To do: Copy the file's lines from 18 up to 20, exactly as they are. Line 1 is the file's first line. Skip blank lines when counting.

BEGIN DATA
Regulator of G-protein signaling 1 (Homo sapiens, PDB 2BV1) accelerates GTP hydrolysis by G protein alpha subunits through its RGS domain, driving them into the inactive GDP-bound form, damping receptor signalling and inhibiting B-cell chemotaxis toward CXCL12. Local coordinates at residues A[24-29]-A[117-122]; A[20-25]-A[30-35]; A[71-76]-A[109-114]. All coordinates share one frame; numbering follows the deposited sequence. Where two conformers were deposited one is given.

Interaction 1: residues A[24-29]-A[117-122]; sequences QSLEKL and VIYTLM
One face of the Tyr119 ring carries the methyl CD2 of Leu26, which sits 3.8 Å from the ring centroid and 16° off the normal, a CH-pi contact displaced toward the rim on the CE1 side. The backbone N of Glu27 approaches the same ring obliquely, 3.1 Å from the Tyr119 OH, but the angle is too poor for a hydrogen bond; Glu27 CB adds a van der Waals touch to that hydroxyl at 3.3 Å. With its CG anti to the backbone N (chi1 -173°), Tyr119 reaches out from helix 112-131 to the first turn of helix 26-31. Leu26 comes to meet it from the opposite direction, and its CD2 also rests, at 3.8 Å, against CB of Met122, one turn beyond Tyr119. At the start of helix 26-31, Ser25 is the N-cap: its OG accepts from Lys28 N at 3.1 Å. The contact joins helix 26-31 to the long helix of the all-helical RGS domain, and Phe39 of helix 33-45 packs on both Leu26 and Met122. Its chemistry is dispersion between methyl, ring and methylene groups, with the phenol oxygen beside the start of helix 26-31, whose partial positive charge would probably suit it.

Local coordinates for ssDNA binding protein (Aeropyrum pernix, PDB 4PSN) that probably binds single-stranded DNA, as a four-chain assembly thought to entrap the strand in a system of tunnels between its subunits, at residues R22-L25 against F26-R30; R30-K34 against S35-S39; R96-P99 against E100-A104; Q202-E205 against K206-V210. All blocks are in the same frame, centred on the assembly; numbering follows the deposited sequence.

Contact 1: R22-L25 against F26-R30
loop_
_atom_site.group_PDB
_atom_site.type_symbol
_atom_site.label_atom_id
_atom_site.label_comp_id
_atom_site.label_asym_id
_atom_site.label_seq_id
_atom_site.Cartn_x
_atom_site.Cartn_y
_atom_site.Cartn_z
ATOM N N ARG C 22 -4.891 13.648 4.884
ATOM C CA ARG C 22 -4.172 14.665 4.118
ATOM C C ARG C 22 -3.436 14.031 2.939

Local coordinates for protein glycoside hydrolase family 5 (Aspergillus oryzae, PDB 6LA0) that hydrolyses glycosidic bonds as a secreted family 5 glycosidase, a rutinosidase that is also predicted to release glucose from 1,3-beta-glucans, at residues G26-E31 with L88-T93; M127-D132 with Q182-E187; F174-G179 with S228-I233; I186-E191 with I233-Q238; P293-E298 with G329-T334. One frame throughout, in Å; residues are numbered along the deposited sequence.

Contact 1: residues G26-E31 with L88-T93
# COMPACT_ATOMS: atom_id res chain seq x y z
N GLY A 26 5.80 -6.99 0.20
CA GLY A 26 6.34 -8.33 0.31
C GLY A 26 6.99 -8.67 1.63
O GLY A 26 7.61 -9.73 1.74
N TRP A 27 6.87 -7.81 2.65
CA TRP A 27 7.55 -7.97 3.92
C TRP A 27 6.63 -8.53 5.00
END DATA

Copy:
ATOM C C ARG C 22 -3.436 14.031 2.939

Local coordinates for protein glycoside hydrolase family 5 (Aspergillus oryzae, PDB 6LA0) that hydrolyses glycosidic bonds as a secreted family 5 glycosidase, a rutinosidase that is also predicted to release glucose from 1,3-beta-glucans, at residues G26-E31 with L88-T93; M127-D132 with Q182-E187; F174-G179 with S228-I233; I186-E191 with I233-Q238; P293-E298 with G329-T334. One frame throughout, in Å; residues are numbered along the deposited sequence.

Contact 1: residues G26-E31 with L88-T93